Managed futures performed when expected - in a crisis

After a strong first two months of the year, managed futures gave back gains and started to disappoint investors. I include myself in the crowd that questioned the ability of managers to hold gains. Well, investors has to eat their words with solid gains for managed futures following the BREXIT vote. 

Trend-following is non-predictive in the sense that you cannot forecast when there will be market dislocations and you cannot predict when trends will occur. Signals are identified, action is taken, and returns are generated until the trend is exhausted. There is skill in trend identification and management, but this is not the same skill as those managers that fancy themselves as predictors or forecasters of future market behavior. The more "humble" trend-followers just try and find an existing trend and act to extract some of the price movement.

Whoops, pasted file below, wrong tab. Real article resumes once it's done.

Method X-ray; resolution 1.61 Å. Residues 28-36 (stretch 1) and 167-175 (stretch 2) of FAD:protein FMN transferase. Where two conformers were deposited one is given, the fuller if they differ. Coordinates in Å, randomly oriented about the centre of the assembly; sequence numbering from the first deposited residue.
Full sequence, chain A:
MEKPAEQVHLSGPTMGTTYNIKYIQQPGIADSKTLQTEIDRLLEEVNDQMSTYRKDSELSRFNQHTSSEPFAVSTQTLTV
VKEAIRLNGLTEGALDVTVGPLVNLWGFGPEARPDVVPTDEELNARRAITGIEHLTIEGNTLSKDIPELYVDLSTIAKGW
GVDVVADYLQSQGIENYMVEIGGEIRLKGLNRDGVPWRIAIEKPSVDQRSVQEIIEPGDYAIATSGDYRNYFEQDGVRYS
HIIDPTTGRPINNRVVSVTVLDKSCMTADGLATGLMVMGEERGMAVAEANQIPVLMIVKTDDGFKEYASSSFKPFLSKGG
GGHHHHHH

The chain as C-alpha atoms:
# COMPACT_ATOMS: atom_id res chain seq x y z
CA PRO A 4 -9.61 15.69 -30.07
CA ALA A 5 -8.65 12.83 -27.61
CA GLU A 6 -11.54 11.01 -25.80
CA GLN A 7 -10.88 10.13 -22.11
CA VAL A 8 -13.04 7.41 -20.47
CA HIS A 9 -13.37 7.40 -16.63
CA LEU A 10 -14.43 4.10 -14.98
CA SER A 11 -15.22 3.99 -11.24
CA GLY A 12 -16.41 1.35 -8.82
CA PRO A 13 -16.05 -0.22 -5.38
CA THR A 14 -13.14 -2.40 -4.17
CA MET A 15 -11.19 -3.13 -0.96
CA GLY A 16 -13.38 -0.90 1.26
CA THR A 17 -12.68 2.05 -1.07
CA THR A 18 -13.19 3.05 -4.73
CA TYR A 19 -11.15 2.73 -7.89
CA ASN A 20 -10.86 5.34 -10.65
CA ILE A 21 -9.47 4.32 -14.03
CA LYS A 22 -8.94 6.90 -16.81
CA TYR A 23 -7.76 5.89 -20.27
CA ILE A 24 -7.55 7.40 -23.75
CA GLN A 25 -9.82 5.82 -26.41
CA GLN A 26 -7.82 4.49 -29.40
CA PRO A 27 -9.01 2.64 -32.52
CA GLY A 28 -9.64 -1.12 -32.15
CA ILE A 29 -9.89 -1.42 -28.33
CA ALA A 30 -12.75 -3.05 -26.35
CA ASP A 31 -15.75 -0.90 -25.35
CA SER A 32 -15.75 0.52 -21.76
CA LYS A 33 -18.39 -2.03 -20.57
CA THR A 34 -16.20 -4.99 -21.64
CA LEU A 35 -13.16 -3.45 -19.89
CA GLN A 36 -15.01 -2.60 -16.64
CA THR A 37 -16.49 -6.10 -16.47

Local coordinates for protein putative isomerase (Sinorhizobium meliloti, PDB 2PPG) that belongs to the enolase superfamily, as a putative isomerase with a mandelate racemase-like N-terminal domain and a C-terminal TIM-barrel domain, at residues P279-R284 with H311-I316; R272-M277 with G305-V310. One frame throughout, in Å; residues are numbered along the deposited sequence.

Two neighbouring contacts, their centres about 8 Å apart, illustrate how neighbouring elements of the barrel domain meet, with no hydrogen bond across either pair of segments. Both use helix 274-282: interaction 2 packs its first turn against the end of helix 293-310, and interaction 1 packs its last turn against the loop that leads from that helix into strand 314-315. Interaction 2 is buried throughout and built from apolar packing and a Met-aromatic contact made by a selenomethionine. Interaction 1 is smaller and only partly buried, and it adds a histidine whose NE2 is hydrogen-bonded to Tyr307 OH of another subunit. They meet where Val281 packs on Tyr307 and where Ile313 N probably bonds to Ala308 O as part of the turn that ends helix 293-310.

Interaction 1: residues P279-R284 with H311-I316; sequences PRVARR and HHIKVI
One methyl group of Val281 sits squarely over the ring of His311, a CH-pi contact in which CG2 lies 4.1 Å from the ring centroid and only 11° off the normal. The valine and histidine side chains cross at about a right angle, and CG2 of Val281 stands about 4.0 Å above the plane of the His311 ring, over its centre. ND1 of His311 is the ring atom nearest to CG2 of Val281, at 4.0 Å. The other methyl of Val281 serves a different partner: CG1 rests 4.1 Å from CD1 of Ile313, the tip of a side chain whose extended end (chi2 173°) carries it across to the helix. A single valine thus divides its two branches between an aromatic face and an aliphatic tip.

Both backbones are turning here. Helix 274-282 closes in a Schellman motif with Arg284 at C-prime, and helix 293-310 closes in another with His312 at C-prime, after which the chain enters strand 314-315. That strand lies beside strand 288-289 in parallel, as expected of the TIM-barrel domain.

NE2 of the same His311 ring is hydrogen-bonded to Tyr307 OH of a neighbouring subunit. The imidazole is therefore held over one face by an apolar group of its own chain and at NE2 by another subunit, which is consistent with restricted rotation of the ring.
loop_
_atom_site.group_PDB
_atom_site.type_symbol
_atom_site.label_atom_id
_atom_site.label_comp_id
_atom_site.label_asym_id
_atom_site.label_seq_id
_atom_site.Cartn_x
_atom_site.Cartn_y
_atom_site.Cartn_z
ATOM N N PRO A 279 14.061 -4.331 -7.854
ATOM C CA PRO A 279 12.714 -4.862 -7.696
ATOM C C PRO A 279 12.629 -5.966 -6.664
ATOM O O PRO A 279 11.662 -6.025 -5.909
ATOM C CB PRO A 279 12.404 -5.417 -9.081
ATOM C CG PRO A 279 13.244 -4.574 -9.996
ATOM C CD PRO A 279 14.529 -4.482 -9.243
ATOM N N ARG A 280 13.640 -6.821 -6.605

No trend-follower predicted the BREXIT vote. My guess is that some may have been on the wrong side of equity moves, but for the trends that occurred they exploited regardless of votes or predictions. The usual strong fixed income exposure was a fund winner.

Managed futures have moved ahead of equity indices and the broad bond aggregate for the first half of the year, but there are still some disappointments with performance. Looking at the strong bond and commodity moves this year suggests that diversification and variable long and short positions actually dampened returns. Assuming close to 50 percent or more exposure in fixed income and commodities means that equities and currencies were negative contributors to performance and active trading placed a drag on gains. Nevertheless, managed futures has done well versus many other hedge fund styles.